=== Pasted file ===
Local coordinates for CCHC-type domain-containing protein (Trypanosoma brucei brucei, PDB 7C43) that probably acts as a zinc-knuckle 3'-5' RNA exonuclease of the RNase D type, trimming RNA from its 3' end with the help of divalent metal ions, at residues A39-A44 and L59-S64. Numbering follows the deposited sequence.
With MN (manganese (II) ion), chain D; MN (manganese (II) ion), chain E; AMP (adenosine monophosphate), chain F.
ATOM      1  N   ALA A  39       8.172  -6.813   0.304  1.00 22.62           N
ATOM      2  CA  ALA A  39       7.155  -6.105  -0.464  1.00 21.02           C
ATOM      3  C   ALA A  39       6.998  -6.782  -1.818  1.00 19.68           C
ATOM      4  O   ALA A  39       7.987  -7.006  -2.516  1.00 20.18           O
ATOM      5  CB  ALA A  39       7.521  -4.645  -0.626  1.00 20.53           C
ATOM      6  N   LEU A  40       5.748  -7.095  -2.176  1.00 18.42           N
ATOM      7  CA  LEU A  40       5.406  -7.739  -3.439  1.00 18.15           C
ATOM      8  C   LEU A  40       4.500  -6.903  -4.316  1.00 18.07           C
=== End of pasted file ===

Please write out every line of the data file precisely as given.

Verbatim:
Local coordinates for CCHC-type domain-containing protein (Trypanosoma brucei brucei, PDB 7C43) that probably acts as a zinc-knuckle 3'-5' RNA exonuclease of the RNase D type, trimming RNA from its 3' end with the help of divalent metal ions, at residues A39-A44 and L59-S64. Numbering follows the deposited sequence.
With MN (manganese (II) ion), chain D; MN (manganese (II) ion), chain E; AMP (adenosine monophosphate), chain F.
ATOM      1  N   ALA A  39       8.172  -6.813   0.304  1.00 22.62           N
ATOM      2  CA  ALA A  39       7.155  -6.105  -0.464  1.00 21.02           C
ATOM      3  C   ALA A  39       6.998  -6.782  -1.818  1.00 19.68           C
ATOM      4  O   ALA A  39       7.987  -7.006  -2.516  1.00 20.18           O
ATOM      5  CB  ALA A  39       7.521  -4.645  -0.626  1.00 20.53           C
ATOM      6  N   LEU A  40       5.748  -7.095  -2.176  1.00 18.42           N
ATOM      7  CA  LEU A  40       5.406  -7.739  -3.439  1.00 18.15           C
ATOM      8  C   LEU A  40       4.500  -6.903  -4.316  1.00 18.07           C